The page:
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- RAL IBM Mainframe: End of Charging Arrangements
- Staff Changes
- X.400 Update
- VAX ( VMS) User Group Meeting
- The COSINE Project
RAL IBM Mainframe: End of Charging Arrangements
The dramatic Stop Press in the last issue announced that the Council had revised its charging arrangements. This is good news for users who are constrained by their existing allocations. This article explains the changes made by the Council and looks at their practical implications.
As most users will be aware, the current arrangements involve each Board committing annually to buy an amount of computing to match its estimated needs. The Board then allocates this to its various scientific programmes and to users supported by Research Grants. If a firm commitment is made at the start of the financial year the Board attracts a 20% bonus.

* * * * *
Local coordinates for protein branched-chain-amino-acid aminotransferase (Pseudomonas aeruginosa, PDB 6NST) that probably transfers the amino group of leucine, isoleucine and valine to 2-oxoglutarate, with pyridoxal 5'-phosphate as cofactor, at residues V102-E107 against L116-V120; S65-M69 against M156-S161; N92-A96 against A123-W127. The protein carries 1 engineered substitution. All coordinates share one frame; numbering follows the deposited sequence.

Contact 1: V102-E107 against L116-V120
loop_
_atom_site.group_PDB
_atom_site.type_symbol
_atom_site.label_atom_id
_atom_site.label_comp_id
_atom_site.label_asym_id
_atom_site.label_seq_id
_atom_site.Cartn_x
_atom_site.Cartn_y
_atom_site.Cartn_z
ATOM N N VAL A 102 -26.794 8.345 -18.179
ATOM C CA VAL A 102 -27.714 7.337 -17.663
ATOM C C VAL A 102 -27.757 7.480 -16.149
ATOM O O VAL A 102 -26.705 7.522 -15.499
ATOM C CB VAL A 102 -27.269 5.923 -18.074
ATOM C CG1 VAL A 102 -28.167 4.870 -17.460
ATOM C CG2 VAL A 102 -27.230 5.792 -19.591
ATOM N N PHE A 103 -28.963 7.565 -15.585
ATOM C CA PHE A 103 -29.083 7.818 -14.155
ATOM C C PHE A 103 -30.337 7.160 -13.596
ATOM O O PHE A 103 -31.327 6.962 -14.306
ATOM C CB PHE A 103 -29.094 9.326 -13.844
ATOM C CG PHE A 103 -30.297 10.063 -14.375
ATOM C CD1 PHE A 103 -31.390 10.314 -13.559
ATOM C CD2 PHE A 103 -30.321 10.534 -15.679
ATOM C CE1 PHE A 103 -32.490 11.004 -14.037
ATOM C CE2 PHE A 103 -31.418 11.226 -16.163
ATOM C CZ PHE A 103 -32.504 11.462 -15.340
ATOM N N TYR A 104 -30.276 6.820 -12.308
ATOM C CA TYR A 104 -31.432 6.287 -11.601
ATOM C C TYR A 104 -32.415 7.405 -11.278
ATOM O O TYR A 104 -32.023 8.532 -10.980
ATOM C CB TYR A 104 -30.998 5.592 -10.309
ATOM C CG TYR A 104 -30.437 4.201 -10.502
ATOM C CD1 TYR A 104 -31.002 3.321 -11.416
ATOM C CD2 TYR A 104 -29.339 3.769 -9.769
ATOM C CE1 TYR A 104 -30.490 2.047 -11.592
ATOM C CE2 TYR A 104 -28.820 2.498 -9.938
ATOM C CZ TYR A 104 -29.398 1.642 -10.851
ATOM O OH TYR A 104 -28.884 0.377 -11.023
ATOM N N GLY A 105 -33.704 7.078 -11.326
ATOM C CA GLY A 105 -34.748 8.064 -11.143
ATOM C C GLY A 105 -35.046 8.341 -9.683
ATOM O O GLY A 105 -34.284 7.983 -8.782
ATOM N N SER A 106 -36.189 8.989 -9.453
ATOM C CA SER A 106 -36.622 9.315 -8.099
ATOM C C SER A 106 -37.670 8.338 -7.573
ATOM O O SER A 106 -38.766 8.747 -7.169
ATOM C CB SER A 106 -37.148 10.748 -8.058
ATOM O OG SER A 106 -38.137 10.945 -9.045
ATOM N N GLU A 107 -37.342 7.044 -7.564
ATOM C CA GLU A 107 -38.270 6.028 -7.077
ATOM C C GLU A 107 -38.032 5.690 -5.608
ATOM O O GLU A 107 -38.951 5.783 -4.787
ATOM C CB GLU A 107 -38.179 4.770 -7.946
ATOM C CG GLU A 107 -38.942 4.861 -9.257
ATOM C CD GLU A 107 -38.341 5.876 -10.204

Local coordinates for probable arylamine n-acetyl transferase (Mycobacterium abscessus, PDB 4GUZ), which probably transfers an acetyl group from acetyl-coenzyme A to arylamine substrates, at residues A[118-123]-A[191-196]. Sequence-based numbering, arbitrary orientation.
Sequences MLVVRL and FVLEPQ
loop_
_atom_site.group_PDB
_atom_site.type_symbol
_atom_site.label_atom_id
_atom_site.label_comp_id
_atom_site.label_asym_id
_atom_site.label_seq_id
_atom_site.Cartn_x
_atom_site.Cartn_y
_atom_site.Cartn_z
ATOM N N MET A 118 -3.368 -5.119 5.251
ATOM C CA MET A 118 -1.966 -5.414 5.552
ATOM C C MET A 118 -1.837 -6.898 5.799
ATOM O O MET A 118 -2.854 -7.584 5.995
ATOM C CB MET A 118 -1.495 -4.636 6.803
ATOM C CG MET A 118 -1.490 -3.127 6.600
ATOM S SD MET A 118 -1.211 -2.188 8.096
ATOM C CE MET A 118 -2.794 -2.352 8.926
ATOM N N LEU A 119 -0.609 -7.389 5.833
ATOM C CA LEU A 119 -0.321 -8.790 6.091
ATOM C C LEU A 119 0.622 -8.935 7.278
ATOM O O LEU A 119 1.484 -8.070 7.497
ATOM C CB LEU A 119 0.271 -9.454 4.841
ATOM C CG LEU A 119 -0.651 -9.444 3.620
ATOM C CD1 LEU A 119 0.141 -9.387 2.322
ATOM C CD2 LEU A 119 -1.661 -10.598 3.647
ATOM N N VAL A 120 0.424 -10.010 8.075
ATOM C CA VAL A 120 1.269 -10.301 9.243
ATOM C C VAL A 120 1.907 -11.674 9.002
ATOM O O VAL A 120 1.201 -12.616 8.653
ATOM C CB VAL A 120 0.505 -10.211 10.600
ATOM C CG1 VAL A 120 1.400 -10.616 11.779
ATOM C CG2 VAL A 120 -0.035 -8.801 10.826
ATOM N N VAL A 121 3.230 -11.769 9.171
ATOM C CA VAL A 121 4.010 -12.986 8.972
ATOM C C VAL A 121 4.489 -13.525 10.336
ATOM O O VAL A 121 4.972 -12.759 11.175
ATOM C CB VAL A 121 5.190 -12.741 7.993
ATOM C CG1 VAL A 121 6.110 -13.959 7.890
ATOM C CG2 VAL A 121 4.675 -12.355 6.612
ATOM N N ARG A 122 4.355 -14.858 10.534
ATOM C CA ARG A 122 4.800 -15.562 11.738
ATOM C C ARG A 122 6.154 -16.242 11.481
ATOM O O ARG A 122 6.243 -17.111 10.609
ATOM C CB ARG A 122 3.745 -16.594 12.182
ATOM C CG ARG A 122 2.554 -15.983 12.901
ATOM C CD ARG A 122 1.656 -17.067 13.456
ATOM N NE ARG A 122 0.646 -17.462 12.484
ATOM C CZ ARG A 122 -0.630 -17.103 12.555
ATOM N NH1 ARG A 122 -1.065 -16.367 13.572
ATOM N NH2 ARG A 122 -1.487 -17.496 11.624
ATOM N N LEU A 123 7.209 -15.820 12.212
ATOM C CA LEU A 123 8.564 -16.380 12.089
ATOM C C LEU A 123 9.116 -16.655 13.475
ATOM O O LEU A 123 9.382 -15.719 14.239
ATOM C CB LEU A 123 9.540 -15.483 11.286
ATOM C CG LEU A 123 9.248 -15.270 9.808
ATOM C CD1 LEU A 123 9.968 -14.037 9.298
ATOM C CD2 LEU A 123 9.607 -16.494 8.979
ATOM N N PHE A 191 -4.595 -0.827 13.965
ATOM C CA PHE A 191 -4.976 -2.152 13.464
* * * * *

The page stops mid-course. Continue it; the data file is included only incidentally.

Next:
This method of funding has two adverse implications on the provision of a large computing service. Firstly, it allows the Boards to vary their contributions from year to year thus making it difficult for us to plan for the growth of the service and the replacement of obsolete equipment. Secondly, it puts an upper limit on the amount of work a Board's users can run and, in theory, it is possible to have the machine standing idle for the latter part of the year because all allocations have been exhausted. A third problem has been that the CRAY supercomputer run for the joint Research Councils is administered as a charge-free service and thus creates anomalies.
To overcome these problems the Council has accepted the following proposals:
- Boards and other SERC funding sources will commit to maintaining their contributions to the IBM service at their present 1988/9 cash planning levels for a period of four years with a review after three.